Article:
Our NFL Nation reporters answer fantasy football questions every Tuesday during the NFL season. Here’s what they had to say following Week 3.
Consecutive high volume games for Marquise Brown. Can we count on it for the final three weeks of the DeAndre Hopkins suspension? What is reasonable to expect when D-Hop is back?
Unless Brown is completely taken out of the game by defenses, then it’s safe to count on him being Kyler Murray’s No. 1 target. Between their relationship and Brown’s ability — and the fact that the Cardinals may be down all their other top receivers — Brown will be the primary playmaker in the passing game. Brown’s workload will likely be determined after the first game or two after Hopkins gets back from his six-game suspension. By then, the Cardinals, and defenses, will know what to expect of Hopkins. That could open up the field for Brown, which will mean more of what he’s doing now. — Josh Weinfuss
Khalil Herbert can be __% of what David Montgomery has offered over the past two seasons?
When Montgomery went to IR with a knee injury in 2021, Herbert averaged 19.5 carries and over 70 rushing yards per game Weeks 5-8, providing the Bears a glimpse at how effective the run game can still be without its No. 1 back. When Montgomery exited the Houston game early with an ankle injury, Herbert ran all over the Texans (19 carries, 157 yards and 2 TDs) and leads all running backs in rushing yards over expectation per attempt according to Next Gen Stats. In short, Herbert can be every bit of what Montgomery provides to Chicago’s offense. The Bears are going to need to lean on the run game while they work through issues with their passing attack, so Herbert will have ample opportunity for a consistent workload no matter how much time Montgomery may have to miss. — Courtney Cronin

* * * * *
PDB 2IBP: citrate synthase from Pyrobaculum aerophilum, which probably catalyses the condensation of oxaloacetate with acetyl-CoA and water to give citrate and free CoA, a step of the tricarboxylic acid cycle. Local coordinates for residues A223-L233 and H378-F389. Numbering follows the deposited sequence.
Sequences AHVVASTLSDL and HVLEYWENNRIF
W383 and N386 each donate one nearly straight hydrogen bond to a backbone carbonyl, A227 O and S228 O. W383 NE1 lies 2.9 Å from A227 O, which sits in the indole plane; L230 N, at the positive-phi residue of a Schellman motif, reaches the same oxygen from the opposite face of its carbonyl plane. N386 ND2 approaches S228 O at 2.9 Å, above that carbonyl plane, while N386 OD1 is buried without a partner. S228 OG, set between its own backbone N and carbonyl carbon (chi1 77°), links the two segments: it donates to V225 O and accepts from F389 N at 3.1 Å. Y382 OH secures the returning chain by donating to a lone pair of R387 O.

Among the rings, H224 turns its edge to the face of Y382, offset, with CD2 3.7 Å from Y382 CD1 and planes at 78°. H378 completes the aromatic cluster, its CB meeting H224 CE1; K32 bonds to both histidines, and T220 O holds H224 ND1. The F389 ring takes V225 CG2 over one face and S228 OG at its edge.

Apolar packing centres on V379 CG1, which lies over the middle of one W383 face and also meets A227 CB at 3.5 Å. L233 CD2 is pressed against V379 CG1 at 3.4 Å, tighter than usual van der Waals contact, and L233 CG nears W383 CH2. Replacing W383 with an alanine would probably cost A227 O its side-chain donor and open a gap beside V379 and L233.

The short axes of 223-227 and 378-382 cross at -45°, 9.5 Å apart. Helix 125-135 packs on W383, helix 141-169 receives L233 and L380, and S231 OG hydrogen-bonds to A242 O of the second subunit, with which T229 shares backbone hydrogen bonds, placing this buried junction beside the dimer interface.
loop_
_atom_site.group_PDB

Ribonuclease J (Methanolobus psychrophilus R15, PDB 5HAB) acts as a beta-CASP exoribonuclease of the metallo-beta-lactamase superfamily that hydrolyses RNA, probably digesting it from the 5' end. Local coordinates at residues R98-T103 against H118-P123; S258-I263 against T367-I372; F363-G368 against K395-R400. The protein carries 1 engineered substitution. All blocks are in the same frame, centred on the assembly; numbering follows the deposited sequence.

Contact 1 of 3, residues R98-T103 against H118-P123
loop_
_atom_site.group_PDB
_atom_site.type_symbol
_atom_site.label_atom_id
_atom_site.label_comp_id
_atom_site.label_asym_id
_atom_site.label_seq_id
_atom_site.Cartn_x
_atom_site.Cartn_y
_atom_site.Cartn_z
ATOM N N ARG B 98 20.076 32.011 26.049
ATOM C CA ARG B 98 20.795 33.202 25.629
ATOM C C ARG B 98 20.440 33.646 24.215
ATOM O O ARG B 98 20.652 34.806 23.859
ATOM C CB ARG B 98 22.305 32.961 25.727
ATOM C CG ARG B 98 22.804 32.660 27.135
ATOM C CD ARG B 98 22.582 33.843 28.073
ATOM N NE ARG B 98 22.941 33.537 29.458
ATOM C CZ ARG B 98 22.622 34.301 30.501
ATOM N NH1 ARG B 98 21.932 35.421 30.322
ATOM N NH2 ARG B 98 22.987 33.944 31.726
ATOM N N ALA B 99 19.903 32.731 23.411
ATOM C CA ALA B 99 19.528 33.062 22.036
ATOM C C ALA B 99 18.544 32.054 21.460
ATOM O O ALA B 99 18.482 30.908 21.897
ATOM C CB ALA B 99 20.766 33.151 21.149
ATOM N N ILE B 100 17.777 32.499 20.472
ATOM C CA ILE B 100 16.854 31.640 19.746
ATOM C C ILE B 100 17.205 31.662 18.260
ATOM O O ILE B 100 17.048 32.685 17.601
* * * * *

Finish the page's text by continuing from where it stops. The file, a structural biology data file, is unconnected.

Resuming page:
Is Romeo Doubs the WR1 in this offense or is it going to change weekly?
The way Aaron Rodgers raved about him after Sunday’s game, Doubs just might be next in line for that role. While Rodgers is always going to rely on Randall Cobb and Allen Lazard, there’s no denying that Doubs can do things others can. His combination of route running and athletic ability — combined with fast-improving hands — make him the most likely receiver to break out in this offense. That’s not to say Christian Watson won’t, but Doubs is off to a much faster start, and there might not be any looking back now. — Rob Demovsky
Is this a full-blown backfield committee where nobody matters for fantasy?
The Chiefs still don’t seem comfortable using Clyde Edwards-Helaire in most third-down situations, and until they do, the backfield is going to be more of a committee thing. But don’t ignore that Edwards-Helaire has three touchdowns in three games. He probably won’t maintain that pace, but he seems to be the Chiefs’ favorite near the goal line. — Adam Teicher
Will Joshua Palmer be a viable option when Keenan Allen returns?
Yes. When Allen returns, he will once again be Justin Herbert’s go-to target, but expect that the third-year quarterback will continue to spread the ball around to include Palmer. The two proved to have an established rapport during training camp. — Lindsey Thiry